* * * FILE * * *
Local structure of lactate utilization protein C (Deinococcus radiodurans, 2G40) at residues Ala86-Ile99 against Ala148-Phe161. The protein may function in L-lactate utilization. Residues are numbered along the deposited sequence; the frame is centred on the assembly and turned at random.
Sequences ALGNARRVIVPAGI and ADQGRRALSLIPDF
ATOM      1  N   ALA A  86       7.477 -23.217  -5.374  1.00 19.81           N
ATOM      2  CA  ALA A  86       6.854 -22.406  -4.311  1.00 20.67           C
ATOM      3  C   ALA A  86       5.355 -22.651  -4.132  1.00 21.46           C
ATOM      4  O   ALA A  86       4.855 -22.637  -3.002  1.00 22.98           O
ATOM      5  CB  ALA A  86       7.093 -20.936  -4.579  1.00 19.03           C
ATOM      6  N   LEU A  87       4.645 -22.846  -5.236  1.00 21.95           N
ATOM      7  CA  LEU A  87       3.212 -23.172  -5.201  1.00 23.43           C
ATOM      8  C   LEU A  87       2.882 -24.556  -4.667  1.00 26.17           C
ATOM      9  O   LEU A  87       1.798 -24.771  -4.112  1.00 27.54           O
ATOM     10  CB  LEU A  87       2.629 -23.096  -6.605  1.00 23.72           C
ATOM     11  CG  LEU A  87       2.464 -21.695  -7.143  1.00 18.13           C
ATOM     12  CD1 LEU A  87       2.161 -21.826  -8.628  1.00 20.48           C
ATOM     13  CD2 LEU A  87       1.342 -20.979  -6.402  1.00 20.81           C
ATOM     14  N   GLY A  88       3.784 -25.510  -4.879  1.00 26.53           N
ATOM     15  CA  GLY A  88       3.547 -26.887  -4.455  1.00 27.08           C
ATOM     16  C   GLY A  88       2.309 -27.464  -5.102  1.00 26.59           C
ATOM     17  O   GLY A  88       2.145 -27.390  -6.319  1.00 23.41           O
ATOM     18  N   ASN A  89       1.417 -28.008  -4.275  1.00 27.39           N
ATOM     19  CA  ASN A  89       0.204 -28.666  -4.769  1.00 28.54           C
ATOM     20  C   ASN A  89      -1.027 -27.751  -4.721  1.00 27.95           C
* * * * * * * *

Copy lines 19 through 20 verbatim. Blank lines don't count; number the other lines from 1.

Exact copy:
ATOM     17  O   GLY A  88       2.145 -27.390  -6.319  1.00 23.41           O
ATOM     18  N   ASN A  89       1.417 -28.008  -4.275  1.00 27.39           N